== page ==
I'm happy to say I think I've figured it out today, but it's taken quite a lot of moving things around, and splitting up a couple of scenes to delay some consequences. Now I need to make sure it actually flows when I read it - I'm sure there is plenty of further tweaking to be done! I hope beta readers will be able to tell me if it works.

It seems strange that a writer wouldn't know the order of her own scenes - does this happen to you? What's your method for sorting it all out?

16 June 2012

Pun Intended

This year the population of geese at one of our local ponds has grown exponentially. Here is the pond in question:

There are now too many geese. They have run out of food, are making a huge mess, and and hold up traffic as their huge gaggle crosses the main road in and out of the suburb. The council has decided to move them to a local farm. You can watch the local news story about the problems with "the gang".

We discussed this as we drove past the pond this morning. My husband pondered the potential difficulty in rounding them up. "It will be a WILD GOOSE CHASE," he quipped.

That did make me giggle.

07 June 2012

I'm Just Upside Down

In a digital world, the distinctions between the northern and southern hemispheres are brought into focus. Back when I was growing up, I'd never been overseas, and I could happily watch television series three years old without worrying about spoilers. Having British grandparents I learned some Northern cultural traditions (like tartan and reels), but I never really had to pay attention to the seasonal timings of life on the other side of the world.

It was only when I began to write stories set in England that I had to shift my mindset, particularly around the seasons, and also having to think about plants and animals that don't exist in my part of the world. It's a constant effort to remember whether it will be hot or cold, and it was a surprise to learn that the Season was actually in late spring rather than winter.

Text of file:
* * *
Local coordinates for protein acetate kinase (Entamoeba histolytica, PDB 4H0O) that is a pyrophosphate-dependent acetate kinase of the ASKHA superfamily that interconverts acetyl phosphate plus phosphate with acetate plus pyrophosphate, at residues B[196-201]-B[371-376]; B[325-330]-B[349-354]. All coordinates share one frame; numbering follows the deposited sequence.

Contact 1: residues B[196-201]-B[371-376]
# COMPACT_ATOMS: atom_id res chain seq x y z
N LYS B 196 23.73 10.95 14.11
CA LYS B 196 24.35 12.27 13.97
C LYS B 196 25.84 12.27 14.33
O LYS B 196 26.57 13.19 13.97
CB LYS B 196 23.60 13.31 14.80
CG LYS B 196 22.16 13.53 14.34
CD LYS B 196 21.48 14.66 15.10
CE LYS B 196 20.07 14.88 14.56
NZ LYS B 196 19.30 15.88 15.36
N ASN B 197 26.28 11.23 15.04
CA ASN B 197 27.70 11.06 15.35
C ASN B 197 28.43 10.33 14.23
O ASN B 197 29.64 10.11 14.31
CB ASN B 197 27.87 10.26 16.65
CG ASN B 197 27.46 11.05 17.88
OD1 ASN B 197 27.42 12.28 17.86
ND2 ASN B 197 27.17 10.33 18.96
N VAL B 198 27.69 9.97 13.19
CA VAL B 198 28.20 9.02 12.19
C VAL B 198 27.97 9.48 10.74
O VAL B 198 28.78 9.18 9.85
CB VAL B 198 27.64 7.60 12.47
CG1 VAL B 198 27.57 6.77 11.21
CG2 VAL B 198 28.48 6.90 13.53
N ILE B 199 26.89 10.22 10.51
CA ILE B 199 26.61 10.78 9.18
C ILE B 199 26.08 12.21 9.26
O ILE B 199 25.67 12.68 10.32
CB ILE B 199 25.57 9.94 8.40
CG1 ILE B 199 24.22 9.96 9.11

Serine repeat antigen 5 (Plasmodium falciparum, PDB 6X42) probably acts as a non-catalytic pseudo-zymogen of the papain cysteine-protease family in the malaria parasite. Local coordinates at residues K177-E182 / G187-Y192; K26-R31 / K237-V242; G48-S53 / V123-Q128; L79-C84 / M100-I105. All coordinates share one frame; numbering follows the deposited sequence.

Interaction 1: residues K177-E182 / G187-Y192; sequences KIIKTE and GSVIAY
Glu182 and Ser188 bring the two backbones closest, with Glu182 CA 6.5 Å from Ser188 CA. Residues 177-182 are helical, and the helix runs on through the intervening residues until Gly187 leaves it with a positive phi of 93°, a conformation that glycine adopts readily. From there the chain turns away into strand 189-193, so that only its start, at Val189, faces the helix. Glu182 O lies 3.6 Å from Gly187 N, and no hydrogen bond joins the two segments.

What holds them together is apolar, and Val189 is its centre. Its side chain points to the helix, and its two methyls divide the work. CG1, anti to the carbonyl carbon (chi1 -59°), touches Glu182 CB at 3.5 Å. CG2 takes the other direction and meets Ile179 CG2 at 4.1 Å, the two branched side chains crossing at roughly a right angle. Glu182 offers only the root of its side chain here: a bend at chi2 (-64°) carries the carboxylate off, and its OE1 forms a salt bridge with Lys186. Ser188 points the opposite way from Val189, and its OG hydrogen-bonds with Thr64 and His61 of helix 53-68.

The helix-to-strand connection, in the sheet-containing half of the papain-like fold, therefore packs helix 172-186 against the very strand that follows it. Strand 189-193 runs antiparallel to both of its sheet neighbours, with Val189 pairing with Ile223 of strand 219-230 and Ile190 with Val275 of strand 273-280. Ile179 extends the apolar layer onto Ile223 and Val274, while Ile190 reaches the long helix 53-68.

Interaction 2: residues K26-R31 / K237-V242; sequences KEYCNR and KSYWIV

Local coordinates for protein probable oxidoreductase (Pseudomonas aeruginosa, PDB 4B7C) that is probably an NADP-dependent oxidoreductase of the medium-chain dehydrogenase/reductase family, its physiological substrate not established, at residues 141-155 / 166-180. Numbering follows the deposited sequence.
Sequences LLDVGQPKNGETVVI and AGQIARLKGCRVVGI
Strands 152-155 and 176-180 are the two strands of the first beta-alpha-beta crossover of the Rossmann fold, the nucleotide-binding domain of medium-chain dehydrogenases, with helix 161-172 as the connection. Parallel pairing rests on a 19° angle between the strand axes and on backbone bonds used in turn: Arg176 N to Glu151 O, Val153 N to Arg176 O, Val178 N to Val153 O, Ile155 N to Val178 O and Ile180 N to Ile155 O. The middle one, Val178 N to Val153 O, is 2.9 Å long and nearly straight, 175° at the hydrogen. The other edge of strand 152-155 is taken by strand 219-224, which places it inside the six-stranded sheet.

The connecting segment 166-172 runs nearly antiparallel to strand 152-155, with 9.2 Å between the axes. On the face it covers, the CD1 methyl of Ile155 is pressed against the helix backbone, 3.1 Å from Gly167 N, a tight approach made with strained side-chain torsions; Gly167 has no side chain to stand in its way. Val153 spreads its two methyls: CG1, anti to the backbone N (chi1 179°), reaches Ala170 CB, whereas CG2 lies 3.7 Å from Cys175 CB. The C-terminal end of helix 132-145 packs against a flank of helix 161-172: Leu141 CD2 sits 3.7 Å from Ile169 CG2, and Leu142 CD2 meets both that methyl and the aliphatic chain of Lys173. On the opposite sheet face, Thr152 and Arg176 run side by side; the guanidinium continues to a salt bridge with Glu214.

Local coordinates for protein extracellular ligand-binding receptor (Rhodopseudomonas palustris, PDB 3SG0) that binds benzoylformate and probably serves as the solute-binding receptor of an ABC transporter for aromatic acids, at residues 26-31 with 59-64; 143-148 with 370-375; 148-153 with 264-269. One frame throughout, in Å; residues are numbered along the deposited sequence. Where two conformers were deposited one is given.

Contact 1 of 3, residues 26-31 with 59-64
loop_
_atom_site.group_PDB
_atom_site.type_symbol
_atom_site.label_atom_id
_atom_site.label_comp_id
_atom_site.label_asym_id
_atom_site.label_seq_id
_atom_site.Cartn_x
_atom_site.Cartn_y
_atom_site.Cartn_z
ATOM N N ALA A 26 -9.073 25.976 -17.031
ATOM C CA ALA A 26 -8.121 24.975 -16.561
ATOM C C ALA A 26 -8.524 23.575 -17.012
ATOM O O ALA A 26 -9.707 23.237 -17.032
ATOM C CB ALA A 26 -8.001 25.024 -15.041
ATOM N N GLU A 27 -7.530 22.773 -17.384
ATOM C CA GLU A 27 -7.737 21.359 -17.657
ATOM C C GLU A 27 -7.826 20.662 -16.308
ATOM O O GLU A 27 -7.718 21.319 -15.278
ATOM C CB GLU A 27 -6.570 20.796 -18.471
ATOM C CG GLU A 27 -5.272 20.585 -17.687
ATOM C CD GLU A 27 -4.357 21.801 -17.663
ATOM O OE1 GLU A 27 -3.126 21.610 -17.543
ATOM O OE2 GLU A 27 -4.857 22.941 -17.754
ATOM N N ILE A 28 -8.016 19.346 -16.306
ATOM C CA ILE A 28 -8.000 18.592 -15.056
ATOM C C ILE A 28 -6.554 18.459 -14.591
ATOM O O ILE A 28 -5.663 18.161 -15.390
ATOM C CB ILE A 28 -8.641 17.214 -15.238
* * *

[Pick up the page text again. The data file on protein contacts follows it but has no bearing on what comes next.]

It was only when I was in Europe this year, ending a few weeks before Easter, that the penny dropped regarding the significance of the timing of some festivals in the northern hemisphere. It's autumn for Easter here. Seeing early spring in Europe, I finally connected new life = spring = Easter. Previously having eggs for Easter didn't make any sense, but too yummy to question. Now it makes sense to me, with the whole spring/new life thing.

It also occurred to me that Christmas breaks up the cold season nicely in the north. For us it's the beginning of the summer holidays (meaning time off, although I always try to work as much as possible in order to have a holiday when the kids are back at school in late January/February). We have a few other public holidays over the coming months, and we just had Queen's birthday... and now we have no more free days until Labour Day at the end of October. That means the whole winter without any national time off or festivals of any kind.... nothing to look forward to. If you can afford to, you either indulge in snow sports or a holiday to the sun in Australia or the Pacific Islands. Otherwise you just hunker down and wait for the cold to pass. Seasonal Affective Disorder (SAD, how ironic) is common.

Anyway, I just thought I would share some observations about living down under. And who's to say we are upside down... maybe the earth is the other way around!

The title of this blog was inspired by this song... enjoy!